5-year-old Margo Stanton Gregor swings at a park in Petersburg with her mother, Lea Stanton Gregor. The two were recently diagnosed with the heart condition, Long QT, which can cause Sudden Arythmia Death Syndrome (SADS). (Photo by Angela Denning/KFSK)

A mother and daughter in Petersburg were recently diagnosed with a heart condition that can lead to sudden cardiac arrest. However, possible death scenarios are highly preventable if the heart condition is caught early enough. KFSK’s Angela Denning spoke with the family and has this report:

5-year-old Margo Stanton Gregor loves this park. It’s close to her house and there’s a covered jungle gym for when it rains hard, like it is today.

She bounds up the slide in her orange sweater, her blonde curls bouncing.

“Mom, watch this!” she says.

Lea Stanton Gregor is an outdoorsy mom in her 40s who owns a counseling service with her husband. They’re both licensed therapists. Last year, she was diagnosed with Long QT syndrome, a condition that disrupts the heart’s electrical system compromising the heartbeat. It could prevent blood from reaching vital organs and cause SADS or Sudden Arythmia Death Syndrome. Like the name says, death could be sudden, say, if Lea was active and adrenaline was pumping.

“It was very, very challenging to first get that diagnosis,” she says. “It was very shocking.”

Last year, she started feeling like she could faint and was noticing heart palpitations. A screening showed an irregular heart rhythm and then a cardiologist diagnosed her with Long QT.

“And probably the thing that I’m most grateful for is finding this out now for her, right, as she’s growing and getting older and that maybe we’ve avoided a tragedy or a potential tragedy,” she says.

Lea had both her children tested and only Margo came back positive.

Lea Stanton Gregor supports her 5-year-old daughter Margo as she makes her way across the monkey bars. (Photo by Angela Denning/KFSK)

Lea: “So, unfortunately and fortunately …

Margo: “So then they figured out that I had the….

Lea:  “Long QT”

Margo:  “Yeah.”

Lea: “And do you take medicine now every day?”

Margo: “Yep! every morning, every night.”

The daily medicine is a beta blocker and allows Margo to play hard while not increasing her blood pressure. She has no symptoms but that could change with age. For now, Margo’s teachers and other adults know about her condition and have defibrillators nearby, which could be used to shock her heart if needed.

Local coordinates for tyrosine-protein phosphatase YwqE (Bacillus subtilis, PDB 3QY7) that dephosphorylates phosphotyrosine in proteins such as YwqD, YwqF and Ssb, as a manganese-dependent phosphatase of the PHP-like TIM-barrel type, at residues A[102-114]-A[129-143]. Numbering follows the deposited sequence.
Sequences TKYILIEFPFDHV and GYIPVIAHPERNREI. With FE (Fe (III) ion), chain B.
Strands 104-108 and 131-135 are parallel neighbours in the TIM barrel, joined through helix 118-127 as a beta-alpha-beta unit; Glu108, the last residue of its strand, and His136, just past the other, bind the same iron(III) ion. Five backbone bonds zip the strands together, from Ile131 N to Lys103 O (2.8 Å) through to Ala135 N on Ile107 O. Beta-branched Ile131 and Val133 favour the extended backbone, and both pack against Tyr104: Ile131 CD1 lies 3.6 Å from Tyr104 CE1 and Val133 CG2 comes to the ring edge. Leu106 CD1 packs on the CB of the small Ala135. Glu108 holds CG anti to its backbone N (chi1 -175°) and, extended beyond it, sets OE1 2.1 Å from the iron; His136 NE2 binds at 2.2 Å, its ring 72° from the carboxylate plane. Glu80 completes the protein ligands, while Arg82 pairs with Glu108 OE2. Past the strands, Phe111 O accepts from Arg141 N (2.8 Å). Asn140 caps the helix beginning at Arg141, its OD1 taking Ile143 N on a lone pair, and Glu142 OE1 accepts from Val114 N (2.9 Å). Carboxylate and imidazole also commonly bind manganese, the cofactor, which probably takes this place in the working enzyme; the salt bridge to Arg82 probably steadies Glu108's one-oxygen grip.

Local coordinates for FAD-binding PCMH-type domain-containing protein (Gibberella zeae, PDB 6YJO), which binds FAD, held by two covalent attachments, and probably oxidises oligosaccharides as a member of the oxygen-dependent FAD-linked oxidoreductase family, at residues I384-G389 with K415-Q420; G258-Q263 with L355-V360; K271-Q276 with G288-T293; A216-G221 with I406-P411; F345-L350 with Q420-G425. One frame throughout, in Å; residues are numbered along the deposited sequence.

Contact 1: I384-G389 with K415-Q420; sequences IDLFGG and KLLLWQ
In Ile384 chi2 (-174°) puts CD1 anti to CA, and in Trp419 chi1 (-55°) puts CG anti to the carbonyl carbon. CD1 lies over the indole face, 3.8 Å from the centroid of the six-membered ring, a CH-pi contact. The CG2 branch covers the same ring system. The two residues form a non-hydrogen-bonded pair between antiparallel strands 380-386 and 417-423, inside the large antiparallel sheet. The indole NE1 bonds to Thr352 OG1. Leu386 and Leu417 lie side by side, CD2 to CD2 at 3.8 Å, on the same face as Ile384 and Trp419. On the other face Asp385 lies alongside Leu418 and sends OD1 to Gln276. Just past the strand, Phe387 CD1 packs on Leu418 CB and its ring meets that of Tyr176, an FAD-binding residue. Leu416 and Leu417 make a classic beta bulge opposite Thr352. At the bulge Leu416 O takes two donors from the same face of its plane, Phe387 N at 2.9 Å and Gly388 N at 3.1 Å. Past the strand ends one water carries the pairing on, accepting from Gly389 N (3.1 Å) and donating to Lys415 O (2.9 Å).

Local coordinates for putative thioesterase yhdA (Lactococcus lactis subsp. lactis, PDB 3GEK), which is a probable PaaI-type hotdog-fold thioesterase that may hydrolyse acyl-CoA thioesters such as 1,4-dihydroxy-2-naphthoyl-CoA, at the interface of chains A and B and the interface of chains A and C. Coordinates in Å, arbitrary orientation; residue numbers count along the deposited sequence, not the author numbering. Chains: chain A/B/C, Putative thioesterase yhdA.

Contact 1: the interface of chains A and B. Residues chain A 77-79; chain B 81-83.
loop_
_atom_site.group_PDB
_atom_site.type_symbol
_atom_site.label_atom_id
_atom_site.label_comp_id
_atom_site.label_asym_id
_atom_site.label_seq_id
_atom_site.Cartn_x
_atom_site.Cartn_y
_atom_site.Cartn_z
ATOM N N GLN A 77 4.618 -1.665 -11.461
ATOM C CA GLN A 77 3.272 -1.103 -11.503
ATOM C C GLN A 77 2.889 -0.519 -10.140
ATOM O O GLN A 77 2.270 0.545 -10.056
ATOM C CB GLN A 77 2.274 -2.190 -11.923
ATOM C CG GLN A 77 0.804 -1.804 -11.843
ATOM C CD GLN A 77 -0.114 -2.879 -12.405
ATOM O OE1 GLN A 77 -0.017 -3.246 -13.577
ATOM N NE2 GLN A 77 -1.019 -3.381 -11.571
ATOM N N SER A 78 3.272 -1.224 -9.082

“Of course, the worst case scenario is sudden cardiac arrest,” Lea says. “Like we have a defibrillator at home now. We travel with that. If we’re going up into the mountains or even to our Kupreanof cabin, that’s a part of our new norm. That comes with us.”

She knows it’s unlikely that they’ll need it. Margo’s on meds and Lea was also until she opted for surgery that’s available for her type of Long QT. Surgery could also be an option for Margo when she’s older.

Growing up, Lea was an active swimmer and never knew she had a heart condition until recently. Many people are like her and survive. But some don’t. About 4,000 children die each year from SADS stemming from Long QT or other genetic heart conditions.

Lea is trying to increase awareness, sharing what she’s learned through her own experience. Cases of Long QT are often linked to family but that’s not always the case. Doctors think Lea’s started with her.

The American Pediatric Association wants earlier screening for heart issues like Lea’s to prevent SADS.

“These are potentially problematic conditions but if recognized and treated patients don’t have to suffer, they don’t have to have sudden death events,” says Dr. Susan Etheridge, a SADS expert. She practices in Utah and also holds clinics in Alaska.

Etheridge says her work as a pediatric cardiologist comes later in the prevention process. She says there needs to be more awareness among primary care providers of heart conditions like Long QT, which some say affects one in 2,000 people.

“A big interface with this population is not going to be the cardiologist but it’s going to be the general pediatrician and the family practice docs who see these patients,” Etheridge says. “[It’s] important for them to know the screening questions to ask about the patients history of fainting or about the family’s history of sudden death.”

5-year-old Margo Stanton Gregor poses for the camera at a local Petersburg park. She is taking medication for the heart condition, Long QT, so she can continue to play hard without raising her blood pressure. (Photo by Angela Denning/KFSK)

Back in the park, Margo considers going head first down the slide.

“Um, if I go flying off please don’t…. because I might fly off,” she warns her mother.

But Margo is not the kind of kid to hold back.

“Actually, I’m going to try again and I’m going to do back first!” she exclaims.

So she does. And it starts off okay until. . .

“Oh, gosh, did you hit your face? Ouch,” Lea says to Margo, who seems a bit stunned.

But after just a minute, Margo shakes it off and is back to playing. Lea wants her daughter to be active and other kids like her. And she hopes by sharing their story, they can be.